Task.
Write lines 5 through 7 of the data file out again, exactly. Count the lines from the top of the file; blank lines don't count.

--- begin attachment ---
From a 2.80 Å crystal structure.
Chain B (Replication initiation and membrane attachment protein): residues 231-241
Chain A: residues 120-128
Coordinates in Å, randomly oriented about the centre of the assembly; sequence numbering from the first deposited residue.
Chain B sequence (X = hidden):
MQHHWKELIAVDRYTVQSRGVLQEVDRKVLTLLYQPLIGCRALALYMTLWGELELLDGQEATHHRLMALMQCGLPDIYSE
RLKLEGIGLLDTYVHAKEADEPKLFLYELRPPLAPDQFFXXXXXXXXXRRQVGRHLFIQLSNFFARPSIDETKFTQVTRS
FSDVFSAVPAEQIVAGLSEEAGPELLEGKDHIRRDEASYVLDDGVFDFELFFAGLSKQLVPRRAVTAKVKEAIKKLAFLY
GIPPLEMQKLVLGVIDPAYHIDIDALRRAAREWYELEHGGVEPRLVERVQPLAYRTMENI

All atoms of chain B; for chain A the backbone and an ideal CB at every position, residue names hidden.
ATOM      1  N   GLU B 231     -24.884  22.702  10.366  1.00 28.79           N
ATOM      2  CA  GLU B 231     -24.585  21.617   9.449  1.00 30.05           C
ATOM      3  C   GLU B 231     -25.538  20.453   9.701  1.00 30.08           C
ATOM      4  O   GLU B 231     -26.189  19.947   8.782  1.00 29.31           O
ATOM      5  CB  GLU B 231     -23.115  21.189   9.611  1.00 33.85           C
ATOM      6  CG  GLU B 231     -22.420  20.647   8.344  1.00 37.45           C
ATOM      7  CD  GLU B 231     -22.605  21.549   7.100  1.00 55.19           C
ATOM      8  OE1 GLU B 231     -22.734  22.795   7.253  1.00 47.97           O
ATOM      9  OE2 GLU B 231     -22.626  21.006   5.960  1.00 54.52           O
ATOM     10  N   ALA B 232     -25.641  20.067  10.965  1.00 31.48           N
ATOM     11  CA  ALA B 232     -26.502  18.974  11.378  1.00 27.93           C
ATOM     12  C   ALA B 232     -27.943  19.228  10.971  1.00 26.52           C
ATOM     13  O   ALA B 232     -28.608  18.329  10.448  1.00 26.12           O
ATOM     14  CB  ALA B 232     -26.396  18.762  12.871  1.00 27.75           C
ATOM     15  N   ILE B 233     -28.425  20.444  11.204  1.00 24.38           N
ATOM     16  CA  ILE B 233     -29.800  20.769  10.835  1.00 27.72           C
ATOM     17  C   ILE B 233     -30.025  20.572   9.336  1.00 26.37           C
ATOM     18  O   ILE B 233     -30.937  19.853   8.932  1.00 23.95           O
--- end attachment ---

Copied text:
Chain B sequence (X = hidden):
MQHHWKELIAVDRYTVQSRGVLQEVDRKVLTLLYQPLIGCRALALYMTLWGELELLDGQEATHHRLMALMQCGLPDIYSE
RLKLEGIGLLDTYVHAKEADEPKLFLYELRPPLAPDQFFXXXXXXXXXRRQVGRHLFIQLSNFFARPSIDETKFTQVTRS